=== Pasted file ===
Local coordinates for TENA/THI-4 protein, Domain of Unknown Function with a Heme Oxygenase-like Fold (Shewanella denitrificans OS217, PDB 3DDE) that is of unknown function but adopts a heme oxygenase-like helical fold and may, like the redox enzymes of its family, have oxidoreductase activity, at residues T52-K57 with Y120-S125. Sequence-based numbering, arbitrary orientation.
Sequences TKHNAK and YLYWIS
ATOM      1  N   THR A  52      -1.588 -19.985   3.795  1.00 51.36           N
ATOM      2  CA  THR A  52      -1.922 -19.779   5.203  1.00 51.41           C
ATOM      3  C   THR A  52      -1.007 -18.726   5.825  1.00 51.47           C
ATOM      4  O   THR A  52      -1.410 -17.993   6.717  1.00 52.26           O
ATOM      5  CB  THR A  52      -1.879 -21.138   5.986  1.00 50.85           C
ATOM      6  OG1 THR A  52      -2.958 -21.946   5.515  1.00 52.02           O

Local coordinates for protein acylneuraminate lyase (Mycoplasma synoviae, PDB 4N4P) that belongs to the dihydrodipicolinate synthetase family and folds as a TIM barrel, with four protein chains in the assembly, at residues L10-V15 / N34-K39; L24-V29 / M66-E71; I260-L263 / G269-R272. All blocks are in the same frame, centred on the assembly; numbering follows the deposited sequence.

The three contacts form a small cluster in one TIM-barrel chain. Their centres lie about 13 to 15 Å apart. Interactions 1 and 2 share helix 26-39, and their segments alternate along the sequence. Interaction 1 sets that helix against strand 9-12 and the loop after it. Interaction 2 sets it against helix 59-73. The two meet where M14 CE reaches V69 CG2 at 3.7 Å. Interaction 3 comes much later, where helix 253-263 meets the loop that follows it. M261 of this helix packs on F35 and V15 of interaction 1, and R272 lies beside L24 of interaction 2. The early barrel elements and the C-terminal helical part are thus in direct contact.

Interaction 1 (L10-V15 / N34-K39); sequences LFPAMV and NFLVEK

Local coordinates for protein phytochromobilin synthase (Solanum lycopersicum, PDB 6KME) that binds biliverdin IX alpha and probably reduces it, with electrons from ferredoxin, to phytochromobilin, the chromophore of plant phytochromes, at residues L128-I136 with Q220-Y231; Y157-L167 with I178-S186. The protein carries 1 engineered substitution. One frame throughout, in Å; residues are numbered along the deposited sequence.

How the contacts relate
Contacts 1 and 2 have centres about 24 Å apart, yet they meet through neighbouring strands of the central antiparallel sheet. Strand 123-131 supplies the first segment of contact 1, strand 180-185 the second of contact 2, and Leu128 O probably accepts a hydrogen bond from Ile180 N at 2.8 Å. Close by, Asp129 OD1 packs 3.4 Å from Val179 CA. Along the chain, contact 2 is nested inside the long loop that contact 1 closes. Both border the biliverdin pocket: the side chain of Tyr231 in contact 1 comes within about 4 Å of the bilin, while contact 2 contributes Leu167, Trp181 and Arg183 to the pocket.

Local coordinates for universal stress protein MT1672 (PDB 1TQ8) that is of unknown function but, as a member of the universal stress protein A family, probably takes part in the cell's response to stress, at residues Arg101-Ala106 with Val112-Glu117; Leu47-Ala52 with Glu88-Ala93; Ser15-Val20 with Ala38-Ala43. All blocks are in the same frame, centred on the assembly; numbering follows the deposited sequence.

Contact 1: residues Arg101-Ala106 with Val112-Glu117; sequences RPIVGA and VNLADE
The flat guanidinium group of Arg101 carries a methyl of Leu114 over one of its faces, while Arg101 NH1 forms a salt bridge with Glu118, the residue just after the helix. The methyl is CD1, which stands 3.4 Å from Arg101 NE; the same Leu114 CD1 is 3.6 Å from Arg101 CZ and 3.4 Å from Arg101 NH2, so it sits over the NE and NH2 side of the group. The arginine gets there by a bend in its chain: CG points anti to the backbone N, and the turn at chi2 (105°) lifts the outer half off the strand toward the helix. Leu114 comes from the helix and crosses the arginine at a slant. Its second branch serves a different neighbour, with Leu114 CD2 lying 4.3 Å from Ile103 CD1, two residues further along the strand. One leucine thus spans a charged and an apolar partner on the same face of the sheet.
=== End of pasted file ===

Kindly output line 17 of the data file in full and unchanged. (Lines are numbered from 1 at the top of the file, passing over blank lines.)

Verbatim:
The flat guanidinium group of Arg101 carries a methyl of Leu114 over one of its faces, while Arg101 NH1 forms a salt bridge with Glu118, the residue just after the helix. The methyl is CD1, which stands 3.4 Å from Arg101 NE; the same Leu114 CD1 is 3.6 Å from Arg101 CZ and 3.4 Å from Arg101 NH2, so it sits over the NE and NH2 side of the group. The arginine gets there by a bend in its chain: CG points anti to the backbone N, and the turn at chi2 (105°) lifts the outer half off the strand toward the helix. Leu114 comes from the helix and crosses the arginine at a slant. Its second branch serves a different neighbour, with Leu114 CD2 lying 4.3 Å from Ile103 CD1, two residues further along the strand. One leucine thus spans a charged and an apolar partner on the same face of the sheet.